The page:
Story and photos by Stacy Fisher


Any stream, creek or tributary in the Sierra-Nevada is potential beaver country.

Robbers Creek in Lassen County is fed by three springs, starting at about 5,325 feet elevation. The creek meanders its way for several miles, flowing through the town of Westwood before empting into Walker Lake.

The creek is home to a number of industrious North American beavers that spend their nights carefully crafting dams of mud and branches to create a deep pond where they build well-insulated lodges to raise their kits, or baby beavers. Their work makes beavers a keystone species in maintaining habitats.

The cold doesn’t phase beavers, and they remain active throughout winter even when their ponds are covered with a layer of ice and snow.

One neighbor who has lived near the creek’s bank for 34 years has noticed the beavers building their dams for decades.

“I enjoy watching the beavers walking around,” she says. “But you don’t see them very often,” because they’re often in the water and are nocturnal creatures. “To see them out during the day on land is rare. Usually, if you’re lucky, you can catch a glimpse of them just after sunrise or before sunset.”

She had a grove of tall aspens growing in her backyard near the bank, “but over the years they’ve taken them all.”

Although beavers are not aggressive creatures, if they feel threatened, they can use their sharp teeth and powerful jaws to cause injury. Their broad tails can also smack ankles and shins with serious force.

Her dogs know to stay away from the beavers, she remarks. “They’ve learned that if they get too close, the beaver will slap his tail against the water to warn them to stay away.” She recalls that someone told her once that intimidated beavers can pull a dog underwater and drown it if the dog wanders too close to the entrance of their lodge.

Beavers are very good swimmers and can hold their breath underwater for up to 15 minutes. A set of transparent eyelids enables them to see clearly while submerged.

“One thing that happened some years ago was a beaver falling a large tree near my garage. It landed on the corner of the roof and damaged it.” She also had a tree fall on top of some power lines and cause sparking.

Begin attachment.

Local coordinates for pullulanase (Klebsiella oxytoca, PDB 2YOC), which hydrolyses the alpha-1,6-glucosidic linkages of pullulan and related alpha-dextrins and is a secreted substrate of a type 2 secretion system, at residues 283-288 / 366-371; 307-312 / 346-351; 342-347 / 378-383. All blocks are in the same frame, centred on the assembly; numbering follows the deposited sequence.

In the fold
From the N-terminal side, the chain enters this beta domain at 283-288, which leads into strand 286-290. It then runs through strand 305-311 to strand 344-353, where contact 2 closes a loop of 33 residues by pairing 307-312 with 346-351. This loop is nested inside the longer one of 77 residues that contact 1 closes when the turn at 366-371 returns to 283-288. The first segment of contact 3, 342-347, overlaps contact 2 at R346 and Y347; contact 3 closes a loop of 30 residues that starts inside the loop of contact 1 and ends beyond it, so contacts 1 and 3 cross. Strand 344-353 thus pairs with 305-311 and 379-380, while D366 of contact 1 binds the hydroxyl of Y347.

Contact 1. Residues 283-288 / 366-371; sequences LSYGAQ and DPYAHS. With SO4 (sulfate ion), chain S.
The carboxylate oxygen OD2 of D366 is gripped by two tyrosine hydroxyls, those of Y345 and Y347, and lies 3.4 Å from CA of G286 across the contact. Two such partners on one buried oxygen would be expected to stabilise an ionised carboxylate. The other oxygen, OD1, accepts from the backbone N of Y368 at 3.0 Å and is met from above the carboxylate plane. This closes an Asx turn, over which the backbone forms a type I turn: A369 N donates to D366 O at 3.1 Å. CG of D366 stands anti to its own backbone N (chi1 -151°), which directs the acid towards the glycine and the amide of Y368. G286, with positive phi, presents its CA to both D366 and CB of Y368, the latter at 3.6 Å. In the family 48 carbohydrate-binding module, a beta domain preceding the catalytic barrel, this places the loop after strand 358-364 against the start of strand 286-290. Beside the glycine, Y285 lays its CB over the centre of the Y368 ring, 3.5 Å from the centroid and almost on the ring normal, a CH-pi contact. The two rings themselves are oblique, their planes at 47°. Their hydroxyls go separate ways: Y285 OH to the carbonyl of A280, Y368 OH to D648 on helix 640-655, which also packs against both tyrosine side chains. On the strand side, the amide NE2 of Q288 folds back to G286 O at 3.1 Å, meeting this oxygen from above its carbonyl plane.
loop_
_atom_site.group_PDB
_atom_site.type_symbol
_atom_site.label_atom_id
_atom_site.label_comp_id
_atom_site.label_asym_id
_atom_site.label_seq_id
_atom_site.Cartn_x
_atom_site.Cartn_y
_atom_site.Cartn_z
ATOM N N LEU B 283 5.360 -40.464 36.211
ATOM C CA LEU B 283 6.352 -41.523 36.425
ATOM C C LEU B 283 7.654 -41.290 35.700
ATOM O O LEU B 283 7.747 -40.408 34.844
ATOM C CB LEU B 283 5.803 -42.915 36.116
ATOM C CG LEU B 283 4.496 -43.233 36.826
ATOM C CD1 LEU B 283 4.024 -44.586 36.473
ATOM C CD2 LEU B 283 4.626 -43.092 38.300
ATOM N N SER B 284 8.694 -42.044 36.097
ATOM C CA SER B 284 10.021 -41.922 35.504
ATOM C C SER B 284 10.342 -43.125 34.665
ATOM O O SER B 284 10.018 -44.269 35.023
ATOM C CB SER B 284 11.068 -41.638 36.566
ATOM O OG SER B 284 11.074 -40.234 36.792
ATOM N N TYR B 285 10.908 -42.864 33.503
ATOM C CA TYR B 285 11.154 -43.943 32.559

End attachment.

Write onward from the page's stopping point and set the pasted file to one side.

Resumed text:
Despite the occasional minor damage to her property, she says she’s fine with it. “This is an area where the beavers live.”

Beavers are among the largest rodents on earth. A typical animal can weigh between 30 to 70 pounds depending on gender, and grow up to three feet long as an adult. The female is larger than the male of the same age, and typically gives birth to two or three kits sometime between early spring and fall.

Beavers have poor sight but a strong sense of smell and good hearing. As herbivores, they’ll happily feed on trees and tree bark. Common favorites include cherry, alder, maple, birch and aspens. They’ll also eat water lilies, small twigs, pondweed and leaves.

Predators like bears, wolves, wolverines, lynx, coyotes, otters, and eagles like to eat young beavers for dinner.

Prior to European immigration there were over 100 million beavers in North American, but they were nearly decimated for their prized, luxurious fur. Beaver populations have rebounded nationally to an estimated 10 to 15 million individuals, with several hundred thousand repopulating Northern California creeks and streams.

Beavers have a lifespan of around 23-years, and create beneficial effects on biodiversity for fish and other species in mountain wetland ecosystems. By building their dams, ecosystems can expand and provide more favorable areas for many animals.